JACKSONVILLE, Fla. – A grant from the federal government commits $25 million to two major projects in downtown Jacksonville.
One includes a small corridor along Bay Street, where driverless cars will be used to carry people from one point to another. That project will end the Skyway as we know it. The other project is the demolition of the Hart Bridge ramp, which has been in the works since 2016.
U.S. Secretary of Transportation Elaine Chao was in Jacksonville on Friday to officially announce the BUILD (Better Utilizing Investments to Leverage Development) grant recently awarded to the city and the Jacksonville Transportation Authority.
From the start, the Skyway has been controversial, labeled a waste of money for just a few riders. Now, as part of the Department of Transportation grant and the Bay Street Innovation Corridor project, the Skyway will become a roadway of sorts. In about three years, the Jacksonville Transportation Authority, with the help of the federal grant, will have autonomous cars driving along Bay Street. Eventually, those cars will use the old Skyway rails as roads.
"With the Bay Street Innovation Corridor, eventually, a series of ramps we will be able to ramp up onto the converted Skyway and then go into San Marco to be able to go further up into Springfield, further south into Riverside by expanding the system," said JTA CEO Nat Ford.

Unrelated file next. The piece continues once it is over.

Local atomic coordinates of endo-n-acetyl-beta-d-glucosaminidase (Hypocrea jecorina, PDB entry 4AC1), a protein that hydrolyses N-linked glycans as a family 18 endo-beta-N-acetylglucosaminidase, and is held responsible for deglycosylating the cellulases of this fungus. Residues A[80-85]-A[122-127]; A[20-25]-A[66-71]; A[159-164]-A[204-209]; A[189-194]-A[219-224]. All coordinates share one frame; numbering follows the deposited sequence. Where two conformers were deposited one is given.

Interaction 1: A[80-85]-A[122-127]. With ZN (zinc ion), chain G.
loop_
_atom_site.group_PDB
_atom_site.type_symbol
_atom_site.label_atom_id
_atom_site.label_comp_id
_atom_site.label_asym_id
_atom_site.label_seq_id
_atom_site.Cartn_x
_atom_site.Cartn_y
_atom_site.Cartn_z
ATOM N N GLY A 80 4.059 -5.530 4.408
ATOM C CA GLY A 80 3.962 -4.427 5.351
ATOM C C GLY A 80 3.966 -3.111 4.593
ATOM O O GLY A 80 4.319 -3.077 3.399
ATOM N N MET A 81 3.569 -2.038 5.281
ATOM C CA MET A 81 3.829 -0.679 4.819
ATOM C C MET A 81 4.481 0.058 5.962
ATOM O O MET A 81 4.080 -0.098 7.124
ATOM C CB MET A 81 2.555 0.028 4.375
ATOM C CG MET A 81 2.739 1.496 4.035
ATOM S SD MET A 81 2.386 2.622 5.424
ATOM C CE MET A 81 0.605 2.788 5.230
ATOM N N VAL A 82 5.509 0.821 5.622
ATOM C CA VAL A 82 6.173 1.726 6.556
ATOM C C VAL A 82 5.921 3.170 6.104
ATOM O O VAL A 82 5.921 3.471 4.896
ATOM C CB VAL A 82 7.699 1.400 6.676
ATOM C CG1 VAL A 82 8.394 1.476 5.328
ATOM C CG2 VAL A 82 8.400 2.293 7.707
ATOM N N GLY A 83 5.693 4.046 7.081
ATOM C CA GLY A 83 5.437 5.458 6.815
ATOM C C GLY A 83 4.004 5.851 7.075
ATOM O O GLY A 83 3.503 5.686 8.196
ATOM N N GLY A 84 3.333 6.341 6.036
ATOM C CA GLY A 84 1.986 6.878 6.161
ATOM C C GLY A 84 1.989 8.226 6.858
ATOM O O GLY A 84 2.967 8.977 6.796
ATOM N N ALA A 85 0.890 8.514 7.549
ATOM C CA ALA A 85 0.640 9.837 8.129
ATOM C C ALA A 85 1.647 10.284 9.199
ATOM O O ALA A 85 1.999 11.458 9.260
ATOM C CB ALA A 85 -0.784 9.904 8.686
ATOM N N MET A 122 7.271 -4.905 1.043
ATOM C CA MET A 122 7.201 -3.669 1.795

That was always the dream when the Skyway was built. But bad PR kept it from happening.
"I think the Skyway stopped short of its original vision and plans," Ford said. "Why not leverage that 30-year-old investment?"
JTA hopes to be able to convert the system into the roadway for those driverless cars, but there's no word yet if others, such as bicyclists or pedestrians, can use that as well. It’s in the planning phase.
The real test will be its usefulness. People and businesses along Bay Street said it's about time someone pays attention to that area.
"I would love to see that, especially if there were stops all along the way," said business owner John Ream. "Pedestrian traffic and getting more people on the sidewalk, hopping in the card and riding them down to catch a ball, going to a show at the arena and riding them back along the Bay Street and visiting some of the entertainment districts."
Part of the federal grant is $12 million to help pay to take down the Hart Bridge ramp running between TIAA Bank Fiend and Metro Par. That project is designed to help the development of the long-vacant Shipyards property planned by Jaguars owner Shad Khan.
The secretary of transportation also said Friday that a portion of the grant money being allocated will go toward increasing internet access for people who live in that area, tying it into part of the smart corridor in Jacksonville.
The city hopes to begin work on the ramp next year and have it completed by 2021.
City leaders have said these changes are exactly what's needed to make driving easier and better in the downtown area.